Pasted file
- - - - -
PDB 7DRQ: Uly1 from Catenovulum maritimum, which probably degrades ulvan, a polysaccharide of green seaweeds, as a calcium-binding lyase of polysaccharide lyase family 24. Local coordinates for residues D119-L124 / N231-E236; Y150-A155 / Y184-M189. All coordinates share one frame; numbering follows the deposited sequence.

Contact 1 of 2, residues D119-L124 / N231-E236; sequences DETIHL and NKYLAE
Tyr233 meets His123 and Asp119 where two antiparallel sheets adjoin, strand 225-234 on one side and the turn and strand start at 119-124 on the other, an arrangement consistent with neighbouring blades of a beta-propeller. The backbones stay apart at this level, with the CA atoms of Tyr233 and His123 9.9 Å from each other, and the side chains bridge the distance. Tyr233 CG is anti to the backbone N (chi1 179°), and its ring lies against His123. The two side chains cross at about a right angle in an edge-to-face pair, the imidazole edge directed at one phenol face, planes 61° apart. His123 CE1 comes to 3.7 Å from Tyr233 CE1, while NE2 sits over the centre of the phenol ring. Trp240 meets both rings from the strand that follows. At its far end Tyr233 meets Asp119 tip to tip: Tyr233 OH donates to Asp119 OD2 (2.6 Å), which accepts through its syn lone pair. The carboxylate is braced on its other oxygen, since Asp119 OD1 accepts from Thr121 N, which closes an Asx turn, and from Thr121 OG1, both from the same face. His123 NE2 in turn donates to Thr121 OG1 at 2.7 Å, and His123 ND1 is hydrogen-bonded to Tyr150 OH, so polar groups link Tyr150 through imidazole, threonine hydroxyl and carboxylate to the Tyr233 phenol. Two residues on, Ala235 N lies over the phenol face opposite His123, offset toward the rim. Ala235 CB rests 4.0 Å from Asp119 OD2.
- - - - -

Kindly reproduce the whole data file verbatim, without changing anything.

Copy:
PDB 7DRQ: Uly1 from Catenovulum maritimum, which probably degrades ulvan, a polysaccharide of green seaweeds, as a calcium-binding lyase of polysaccharide lyase family 24. Local coordinates for residues D119-L124 / N231-E236; Y150-A155 / Y184-M189. All coordinates share one frame; numbering follows the deposited sequence.

Contact 1 of 2, residues D119-L124 / N231-E236; sequences DETIHL and NKYLAE
Tyr233 meets His123 and Asp119 where two antiparallel sheets adjoin, strand 225-234 on one side and the turn and strand start at 119-124 on the other, an arrangement consistent with neighbouring blades of a beta-propeller. The backbones stay apart at this level, with the CA atoms of Tyr233 and His123 9.9 Å from each other, and the side chains bridge the distance. Tyr233 CG is anti to the backbone N (chi1 179°), and its ring lies against His123. The two side chains cross at about a right angle in an edge-to-face pair, the imidazole edge directed at one phenol face, planes 61° apart. His123 CE1 comes to 3.7 Å from Tyr233 CE1, while NE2 sits over the centre of the phenol ring. Trp240 meets both rings from the strand that follows. At its far end Tyr233 meets Asp119 tip to tip: Tyr233 OH donates to Asp119 OD2 (2.6 Å), which accepts through its syn lone pair. The carboxylate is braced on its other oxygen, since Asp119 OD1 accepts from Thr121 N, which closes an Asx turn, and from Thr121 OG1, both from the same face. His123 NE2 in turn donates to Thr121 OG1 at 2.7 Å, and His123 ND1 is hydrogen-bonded to Tyr150 OH, so polar groups link Tyr150 through imidazole, threonine hydroxyl and carboxylate to the Tyr233 phenol. Two residues on, Ala235 N lies over the phenol face opposite His123, offset toward the rim. Ala235 CB rests 4.0 Å from Asp119 OD2.